ReproCollab Funding Priorities Announced

ReproCollab is a Caring for Colorado-led initiative that builds partnerships and provides grant funding to advance reproductive equity in Colorado. Our goal is for all people to have the information, services, and power needed to make informed decisions about their sexual and reproductive autonomy, including health, rights, and well-being.
With a focus on communities that have historically carried the burden of racial, economic, and social inequalities, ReproCollab will build partnerships and provide grant funding across three strategic areas over the next three years:
Goals: Improve access to person-centered contraceptive care within Colorado’s healthcare safety net system.
Goals: Promote community-led solutions in sexual and reproductive health education for young people.
Goals: Leverage community, regulatory, legislative, and philanthropic expertise to create public policies that advance reproductive equity.
These efforts build on earlier work of the Colorado Collaborative for Reproductive Health Equity, an initiative created in 2017 by Caring for Colorado and co-funded by the Colorado Health Foundation.  In 2021, ReproCollab was launched to further advance the movement for sexual and reproductive equity across Colorado with the support of two additional funders – The Colorado Trust, and the Craig-Scheckman Family Foundation.
To learn more about new funding opportunities:

$550K in Grants Awarded to Statewide Policy and Advocacy Organizations to Advance Reproductive Health and Rights

Caring for Colorado’s multi-year initiative, ReproCollab, recently awarded $550,000 in grants to 11 organizations working to improve public policies for reproductive health and rights. Funding also was awarded to build and grow grass-roots leadership in reproductive justice in Colorado.

Funding was prioritized to support advocacy efforts for the effective implementation of existing state laws designed to expand access to reproductive health care. This work will ensure that Colorado’s law and policies work for people who need and use reproductive health care. Read more about the Lead and Advocate for Reproductive Equity grantees and their work.

ReproCollab collaborates with funders, clinicians, researchers, community organizations, and grassroots leaders to improve reproductive health care, strengthen advocacy efforts, and develop leadership for reproductive health equity in Colorado. ReproCollab is supported by a collaboration of funders, including Caring for Colorado, The Colorado Health Foundation, the Colorado Trust, and the Craig-Scheckman Family Foundation.

The History of Choose When

In 2016, a group of friends concerned about reproductive rights started talking about how they could come together to support women in their community. They began by asking women’s health providers what they saw as the most pressing needs of patients, and how they could support their efforts in meeting these needs.
After a lot of research, listening and will-building in the community, Choose When was born. The goal of Choose When was to help women in Northwest Colorado, with financial barriers to care, access long-acting reversible contraception. The Choose When steering committee settled on this approach after hearing from the women in the community that they wanted more options for birth control than the pill, and that long-acting methods were out of reach for those without insurance or for those needing confidential services.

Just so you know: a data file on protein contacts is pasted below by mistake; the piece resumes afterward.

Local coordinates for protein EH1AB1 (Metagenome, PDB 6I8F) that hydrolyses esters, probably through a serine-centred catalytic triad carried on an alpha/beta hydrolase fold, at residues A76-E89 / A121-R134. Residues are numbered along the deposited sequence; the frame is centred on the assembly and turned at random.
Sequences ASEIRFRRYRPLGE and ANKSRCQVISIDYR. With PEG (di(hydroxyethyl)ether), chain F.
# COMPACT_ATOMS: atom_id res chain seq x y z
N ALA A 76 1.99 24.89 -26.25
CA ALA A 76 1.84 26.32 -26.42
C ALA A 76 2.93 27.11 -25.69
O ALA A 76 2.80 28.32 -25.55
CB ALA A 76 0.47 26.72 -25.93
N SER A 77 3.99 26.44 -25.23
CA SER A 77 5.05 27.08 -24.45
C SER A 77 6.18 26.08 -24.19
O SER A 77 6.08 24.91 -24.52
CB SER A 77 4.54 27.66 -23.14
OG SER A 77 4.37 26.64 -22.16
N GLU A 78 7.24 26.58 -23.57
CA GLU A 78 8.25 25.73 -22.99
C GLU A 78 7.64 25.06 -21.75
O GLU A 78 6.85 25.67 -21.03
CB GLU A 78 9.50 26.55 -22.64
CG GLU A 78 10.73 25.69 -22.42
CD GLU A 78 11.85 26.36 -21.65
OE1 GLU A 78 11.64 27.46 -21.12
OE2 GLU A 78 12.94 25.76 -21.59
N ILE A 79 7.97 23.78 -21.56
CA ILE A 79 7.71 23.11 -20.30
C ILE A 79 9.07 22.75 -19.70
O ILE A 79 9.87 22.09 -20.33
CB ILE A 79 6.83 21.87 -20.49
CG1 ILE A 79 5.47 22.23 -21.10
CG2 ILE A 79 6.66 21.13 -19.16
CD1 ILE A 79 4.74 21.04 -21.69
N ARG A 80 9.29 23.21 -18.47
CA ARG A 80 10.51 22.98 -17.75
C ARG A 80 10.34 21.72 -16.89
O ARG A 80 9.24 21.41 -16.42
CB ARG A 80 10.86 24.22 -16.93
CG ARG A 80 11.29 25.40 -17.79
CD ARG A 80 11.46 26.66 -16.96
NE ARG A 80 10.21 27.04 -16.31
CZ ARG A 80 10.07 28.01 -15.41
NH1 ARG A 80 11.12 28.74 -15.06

About 200 people attended a Choose When kick-off event in April 2017. Photo credit: Steamboat Pilot & Today.

“The group that started Choose When are all women involved in the community in many different ways. We all see the economic stresses that working families are under in this area; housing, medical costs, inflation. We just want women to be able to manage their own lives.”

– Kathleen Wasserman, Choose When steering committee co-chair
Choose When volunteers began raising money toward their goal and started to reimburse safety-net health clinics for the cost of providing long-acting reversible contraception (LARC) for people who qualified for the program. 
Over five years, more than $600,000 dollars were raised and over 500 women received LARCs.  Due to the proven success of Choose When in northwest Colorado, Caring for Colorado was interested in trying to scale the program statewide. Our goal is ensuring that every person in Colorado can access their contraception method of choice, regardless of their financial situation. 
On Oct 1, 2023, Choose When was transferred to Caring for Colorado. The foundation will follow the Choose When model of individual and foundation fundraising to offset the costs of LARCs for people with financial barriers to care. In 2024, the foundation will begin its efforts to grow Choose When into a statewide solution addressing barriers to care.
Choose When Founders talk about scaling the work to a statewide initiative with Caring for Colorado at an event in Steamboat Springs in August 2023. 

Choose When Resources

Clinic and Contraception Resources

Clinic Resources

For statewide resources, visit the Colorado Department of Public Health website to find a clinic. You can also find family planning clinics by county.
Initially Choose When provided access to long-acting reversible contraception, like IUDs and hormonal implants, for women in Northwest Colorado who could not otherwise afford it. If you need to access care now, visit the Northwest Colorado Health website  to make an appointment today.

Upstream USA Resources

ReproCollab awarded $1.5M to 12 health care organizations to streamline clinic work around person-centered contraceptive care. We also partnered with Upstream USA and are developing a long-term, statewide approach.
Upstream USA is a national implementation partner working to increase equitable access to the full range of contraceptive options. Upstream is working with individual clinics on a tailored technical assistance plan to implement eight sustainable best practices in contraceptive care.

Other Resources About Health Care Coverage

$1.5M Awarded to 12 Health Care Organizations to Improve Person-Centered Contraceptive Care

ReproCollab awarded $1,575,000 to 12 health care organizations to improve access to person-centered contraceptive care within Colorado’s health care safety net system over two years. During the first year of funding, clinics will receive individualized technical support from Upstream USA, a national implementation partner. Year two will entail a learning community to explore system and policy solutions.